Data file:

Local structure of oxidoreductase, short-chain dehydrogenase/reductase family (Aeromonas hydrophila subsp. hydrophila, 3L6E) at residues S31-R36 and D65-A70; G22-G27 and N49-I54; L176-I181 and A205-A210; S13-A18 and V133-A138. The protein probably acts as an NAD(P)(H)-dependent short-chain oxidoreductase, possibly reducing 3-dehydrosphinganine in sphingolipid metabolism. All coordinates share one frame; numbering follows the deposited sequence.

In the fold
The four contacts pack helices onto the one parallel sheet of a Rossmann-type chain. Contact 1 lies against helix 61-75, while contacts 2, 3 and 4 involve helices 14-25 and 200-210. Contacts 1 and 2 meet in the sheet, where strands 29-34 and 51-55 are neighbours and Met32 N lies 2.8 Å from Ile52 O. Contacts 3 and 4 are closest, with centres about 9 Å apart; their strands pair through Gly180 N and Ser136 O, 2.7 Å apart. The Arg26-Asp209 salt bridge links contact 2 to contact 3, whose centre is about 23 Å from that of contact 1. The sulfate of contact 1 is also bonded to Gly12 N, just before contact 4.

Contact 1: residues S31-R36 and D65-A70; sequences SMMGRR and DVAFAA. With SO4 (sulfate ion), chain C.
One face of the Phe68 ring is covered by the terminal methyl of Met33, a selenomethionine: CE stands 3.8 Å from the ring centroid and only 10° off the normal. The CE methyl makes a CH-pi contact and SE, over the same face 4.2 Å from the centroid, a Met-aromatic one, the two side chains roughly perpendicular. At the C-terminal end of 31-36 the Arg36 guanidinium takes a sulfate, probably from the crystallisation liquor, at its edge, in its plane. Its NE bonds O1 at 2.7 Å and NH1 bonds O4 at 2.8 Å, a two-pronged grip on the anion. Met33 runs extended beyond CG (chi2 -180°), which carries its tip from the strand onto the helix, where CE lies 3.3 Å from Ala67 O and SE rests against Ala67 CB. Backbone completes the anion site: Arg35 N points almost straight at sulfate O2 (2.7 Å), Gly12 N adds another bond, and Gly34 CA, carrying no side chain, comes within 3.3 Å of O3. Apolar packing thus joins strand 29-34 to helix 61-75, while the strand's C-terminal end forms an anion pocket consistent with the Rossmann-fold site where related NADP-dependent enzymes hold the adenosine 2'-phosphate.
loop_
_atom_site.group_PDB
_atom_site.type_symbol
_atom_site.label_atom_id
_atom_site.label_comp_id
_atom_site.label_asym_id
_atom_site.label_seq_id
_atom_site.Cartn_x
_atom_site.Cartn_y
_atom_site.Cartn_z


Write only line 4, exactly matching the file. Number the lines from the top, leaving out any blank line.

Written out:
Contact 1: residues S31-R36 and D65-A70; sequences SMMGRR and DVAFAA. With SO4 (sulfate ion), chain C.